Reuters: European Union leaders agreed tighter sanctions against Iran on Thursday, including measures to block investment in the oil and gas sector and curtail refining and natural gas capability.
By Luke Baker and David Brunnstrom
BRUSSELS (Reuters) – European Union leaders agreed tighter sanctions against Iran on Thursday, including measures to block investment in the oil and gas sector and curtail refining and natural gas capability.
The measures go substantially beyond the sanctions the United Nations agreed on June 10 and are designed to pressure Tehran to return to talks over an uranium enrichment programme Western powers believe is designed to produce nuclear weapons.
The steps, which could come into force within weeks, will focus on trade, including dual-use items, banking and insurance, Iran’s transport sector, including shipping and air cargo, and key sectors of the gas and oil industry.
The energy sector sanctions will prohibit “new investment, technical assistance and transfers of technologies, equipment and services related to these areas, in particular related to refining, liquefaction and Liquefied Natural Gas technology,” the heads of state and government said in their conclusions.
The measures go beyond what some diplomats had foreseen and are likely to put strong financial pressure on Iran, which is the world’s fifth largest crude oil exporter but has little refining capability.
“The European Council deeply regrets that Iran has not taken the many opportunities which have been offered to it to remove the concerns of the international community over the nature of the Iranian nuclear programme,” the EU leaders said.
“Under these circumstances, new restrictive measures have become inevitable.”
Diplomats said some EU states, notably Germany, which has large investments in Iran’s oil and gas sector, had concerns about strengthening the sanctions, but in the event all EU member states moved quickly behind a strongly worded statement.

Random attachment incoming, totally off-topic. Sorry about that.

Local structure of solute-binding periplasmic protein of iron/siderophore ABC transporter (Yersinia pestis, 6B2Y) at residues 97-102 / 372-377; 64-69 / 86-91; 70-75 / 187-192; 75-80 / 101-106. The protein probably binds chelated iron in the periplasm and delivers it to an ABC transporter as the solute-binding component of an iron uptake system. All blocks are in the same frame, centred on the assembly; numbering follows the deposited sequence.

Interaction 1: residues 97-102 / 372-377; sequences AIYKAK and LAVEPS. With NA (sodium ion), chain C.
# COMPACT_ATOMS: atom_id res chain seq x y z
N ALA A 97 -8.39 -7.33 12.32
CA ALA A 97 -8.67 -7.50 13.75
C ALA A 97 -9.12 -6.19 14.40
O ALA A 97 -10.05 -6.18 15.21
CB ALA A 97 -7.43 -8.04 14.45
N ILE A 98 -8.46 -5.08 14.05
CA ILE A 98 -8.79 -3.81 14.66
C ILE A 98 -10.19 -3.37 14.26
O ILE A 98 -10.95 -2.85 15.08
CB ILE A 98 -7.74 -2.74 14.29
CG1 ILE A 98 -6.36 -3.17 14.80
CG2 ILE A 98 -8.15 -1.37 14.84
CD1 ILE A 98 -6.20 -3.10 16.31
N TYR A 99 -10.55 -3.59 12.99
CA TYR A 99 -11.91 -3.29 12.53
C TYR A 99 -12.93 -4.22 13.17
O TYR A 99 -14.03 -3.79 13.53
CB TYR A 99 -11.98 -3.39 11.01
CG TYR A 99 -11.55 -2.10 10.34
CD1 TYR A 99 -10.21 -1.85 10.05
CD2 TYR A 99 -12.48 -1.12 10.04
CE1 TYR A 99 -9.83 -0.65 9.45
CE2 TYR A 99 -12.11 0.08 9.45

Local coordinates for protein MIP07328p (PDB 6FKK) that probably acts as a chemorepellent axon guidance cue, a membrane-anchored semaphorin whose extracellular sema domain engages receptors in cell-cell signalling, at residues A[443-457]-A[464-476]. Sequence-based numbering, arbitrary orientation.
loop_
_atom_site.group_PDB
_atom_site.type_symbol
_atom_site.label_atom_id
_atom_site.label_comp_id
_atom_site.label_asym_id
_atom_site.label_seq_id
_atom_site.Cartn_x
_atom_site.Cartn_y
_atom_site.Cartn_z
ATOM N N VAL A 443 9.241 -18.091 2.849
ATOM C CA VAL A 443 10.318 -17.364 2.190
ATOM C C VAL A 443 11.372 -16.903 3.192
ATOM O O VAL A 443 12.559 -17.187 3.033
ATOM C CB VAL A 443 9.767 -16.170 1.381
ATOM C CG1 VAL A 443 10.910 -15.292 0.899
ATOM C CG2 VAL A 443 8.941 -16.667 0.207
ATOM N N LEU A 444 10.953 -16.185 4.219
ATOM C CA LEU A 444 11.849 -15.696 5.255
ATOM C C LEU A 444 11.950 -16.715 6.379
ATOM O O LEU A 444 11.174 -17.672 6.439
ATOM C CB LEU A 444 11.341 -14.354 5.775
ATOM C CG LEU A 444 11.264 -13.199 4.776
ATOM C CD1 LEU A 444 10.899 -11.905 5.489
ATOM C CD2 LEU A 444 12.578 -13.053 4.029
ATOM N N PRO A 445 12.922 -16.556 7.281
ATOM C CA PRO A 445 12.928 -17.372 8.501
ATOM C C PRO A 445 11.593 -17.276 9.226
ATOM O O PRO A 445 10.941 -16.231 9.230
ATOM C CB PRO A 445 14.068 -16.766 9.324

Iran denies its nuclear programme is aimed at producing weapons, saying it is for energy and other peaceful purposes.
The EU steps coincide with efforts by the U.S. Congress to draw up its own set of additional measures against Iran designed to add bite to last week’s U.N. sanctions package, parts of which were watered down by Russian and Chinese opposition.
The political impact of the U.N. steps was also undermined by Turkish and Brazilian votes against the package.
Russia criticised the EU for planning sanctions on top of the U.N. measures.
“We are extremely disappointed that neither the United States nor the European Union is heeding our calls to refrain from such steps,” Russian news agencies quoted Deputy Foreign Minister Sergei Ryabkov as saying.
The U.S. Treasury on Wednesday blacklisted another state-controlled Iranian bank and targeted companies that is says are fronts for Iran’s state shipping company IRISL as it looked to coordinate the tighter sanctions net with the EU.
It also took separate steps to squeeze Iran’s energy sector by identifying 20 petroleum and petrochemical companies as being under Iranian government control — which puts them off limits to U.S. businesses under a general trade embargo.